* Since Monday, wildfires have killed ten people in New South Wales and Victoria, with 28 still missing in the latter.
* Police and emergency officials urged tourists to leave the south coast and Snowy Mountains of New South Wales because of dangerous fire conditions, and set a Friday deadline of 10 a.m. (2300 GMT Thursday) to leave Kosciuszko National Park.
* Thousands of people had already been evacuated from East Gippsland in Victoria, one of the largest such exercises since more than 35,000 people evacuated from the northern city of Darwin in the aftermath of cyclone Tracy in 1974.
* A contingent of 39 firefighters from North America arrived in Melbourne this week, taking to almost 100 the number of U.S. and Canadians helping to tackle the crisis.
* New Zealand will send 22 more firefighters to Australia next week, adding to 157 sent since October.
* Morrison blamed a three-year drought and lack of hazard reduction for the unprecedented extent and duration of the bushfires.
* Morrison said he was inclined not to proceed with plans for a Jan. 13 visit to India because of the fires, following which he was to have visited Japan.
* United Nations Secretary-General Antonio Guterres warned the world was “not winning” the race to tackle global warming.
(Reporting by Jill Gralow and Wayne Cole; Editing by Shri Navaratnam and Clarence Fernandez)

1/3/2020 Southeast Australia faces another dangerous day for bushfires
A supplied image obtained on January 3, 2020, shows bushfire evacuees aboard one of HMAS Choules' landing craft being ferried
out the ship at Mallacoota, Australia. AAP Image/Supplied by the Department of Defence, Helen Frank/via REUTERS
    SYDNEY (Reuters) – Australian firefighters were set for a dangerous day on Saturday as fires in New South Wales and Victoria states were expected to burn uncontrollably due to temperatures above 40C (104F) and shifting, strong winds that will fan and spread the flames.
    Authorities have said conditions could be worse than on Tuesday, when out-of-control fires forced thousands of residents and summer holiday-makers to seek refuge on beaches as the flames burnt massive tracts of bushland.
    “It’s going to be a long and difficult day for everybody,” NSW Rural Fire Services Commissioner Shane Fitzsimmons told reporters.
    More than 100 fires were burning in NSW on Saturday and more than half were not contained, Fitzsimmons said, adding winds that will shift throughout the day will spread the blazes.
    “We know the fires we’ve got already … but what we need to be vigilant about today as well is the prospect of any new fires that might start under these hot, dry, windy conditions,” he said.
    In Victoria, where a state of disaster has been declared, there were evacuation recommendations for six fires, emergency warnings for another six, and dozens of others still burning.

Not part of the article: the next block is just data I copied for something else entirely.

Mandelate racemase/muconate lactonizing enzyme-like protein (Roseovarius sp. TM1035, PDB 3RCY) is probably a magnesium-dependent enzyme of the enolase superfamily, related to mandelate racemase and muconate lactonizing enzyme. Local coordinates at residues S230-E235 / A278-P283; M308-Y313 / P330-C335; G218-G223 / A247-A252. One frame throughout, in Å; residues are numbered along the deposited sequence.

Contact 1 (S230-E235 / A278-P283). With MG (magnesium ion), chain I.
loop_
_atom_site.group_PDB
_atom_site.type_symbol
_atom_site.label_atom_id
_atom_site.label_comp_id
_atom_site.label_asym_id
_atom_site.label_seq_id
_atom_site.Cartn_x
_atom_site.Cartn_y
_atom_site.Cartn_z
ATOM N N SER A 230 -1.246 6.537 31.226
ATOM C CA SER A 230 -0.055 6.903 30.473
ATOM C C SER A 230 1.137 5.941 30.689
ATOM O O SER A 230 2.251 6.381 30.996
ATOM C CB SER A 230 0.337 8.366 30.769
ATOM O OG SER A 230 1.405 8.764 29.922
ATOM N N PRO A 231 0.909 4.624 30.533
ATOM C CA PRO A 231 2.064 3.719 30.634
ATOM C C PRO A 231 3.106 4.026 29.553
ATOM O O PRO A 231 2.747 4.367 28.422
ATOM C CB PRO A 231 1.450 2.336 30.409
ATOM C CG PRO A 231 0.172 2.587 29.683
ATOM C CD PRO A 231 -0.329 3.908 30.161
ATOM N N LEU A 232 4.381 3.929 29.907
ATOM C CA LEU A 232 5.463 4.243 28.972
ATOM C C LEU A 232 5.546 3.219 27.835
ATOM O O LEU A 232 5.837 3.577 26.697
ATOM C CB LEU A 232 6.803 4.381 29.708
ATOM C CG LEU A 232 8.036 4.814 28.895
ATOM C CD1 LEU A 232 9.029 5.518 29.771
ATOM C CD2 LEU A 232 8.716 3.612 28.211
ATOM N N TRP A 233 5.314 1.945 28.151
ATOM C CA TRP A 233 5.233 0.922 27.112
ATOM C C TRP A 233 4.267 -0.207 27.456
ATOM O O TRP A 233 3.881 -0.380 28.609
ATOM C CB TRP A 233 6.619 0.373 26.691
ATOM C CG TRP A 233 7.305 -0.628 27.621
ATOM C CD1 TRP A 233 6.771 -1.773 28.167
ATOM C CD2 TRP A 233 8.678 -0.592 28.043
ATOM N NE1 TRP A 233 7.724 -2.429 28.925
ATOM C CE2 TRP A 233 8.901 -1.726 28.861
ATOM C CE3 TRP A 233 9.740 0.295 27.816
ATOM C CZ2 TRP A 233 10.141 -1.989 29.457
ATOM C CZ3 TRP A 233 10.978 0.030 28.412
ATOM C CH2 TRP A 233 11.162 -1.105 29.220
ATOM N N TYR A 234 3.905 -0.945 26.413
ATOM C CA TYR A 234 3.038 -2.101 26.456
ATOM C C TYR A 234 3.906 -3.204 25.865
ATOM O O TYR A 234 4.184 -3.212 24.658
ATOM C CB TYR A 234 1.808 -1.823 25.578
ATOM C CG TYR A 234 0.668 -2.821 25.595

There have been 10 deaths from the fires in NSW and Victoria so far this week, about half the total toll for the current fire season, and authorities have said the focus on Saturday is preventing more loss of life.
    To that end, national parks have been closed and people strongly urged earlier this week to evacuate large parts of NSW’s south coast and Victoria’s north eastern regions.     “Today is all about saving lives,” NSW Premier Gladys Berejiklian said, who has declared a week-long state of emergency.
    “All of the major road networks in NSW are still open, but we can’t guarantee that beyond the next few hours.    So, there are still windows for people it get out if they wish to do so.”
(Reporting by John Mair; Editing by Alistair Bell)

1/3/2020 Death toll rises to 43 in Jakarta following severe flooding by OAN Newsroom
Residents walk near the wreckage of vehicles that were swept away by flood in
Bekasi, West Java, Indonesia, Friday, Jan. 3, 2020. (AP Photo/Achmad Ibrahim)
    The capitol of Indonesia remains in crisis following the city’s worst flood since 2013.    Friday reports said the death toll in Jakarta has risen to at least 43 with approximately 192,000 others displaced.
    The flooding broke out on New Year’s Day during citywide celebrations.    Torrential rain led to deep floodwaters, which were up to 10 feet in some areas.
Residents hold a lead rope through a flooded neighborhood in Tanggerang outside Jakarta, Indonesia, Thursday, Jan. 2, 2020. (AP Photo/Tatan Syuflana)
    Since then, parts of the region have reportedly seen water begin to subside.    However, officials said the city is still in turmoil.
    “Strong currents swept away the cars, so they were overturned,” said one resident.    “The problem is this blocked access for teams providing aid.”
    Moving forward, officials are launching a cloud seeding program in hopes of dispersing any nearby rain clouds while the city recovers.    Cloud seeding introduces chemicals, such as salt, into the atmosphere, which causes the clouds to break up.
Residents move the wreckage of cars that were swept away by flood in
Bekasi, West Java, Indonesia, Friday, Jan. 3, 2020. (AP Photo/Achmad Ibrahim)

1/4/2020 ‘Too late to leave’: Bushfires out of control across southeast Australia by John Mair and Will Ziebell
A supplied image obtained on January 3, 2020, shows bushfire evacuees aboard one of HMAS Choules' landing craft being
ferried out the ship at Mallacoota, Australia. AAP Image/Supplied by the Department of Defence, Helen Frank/via REUTERS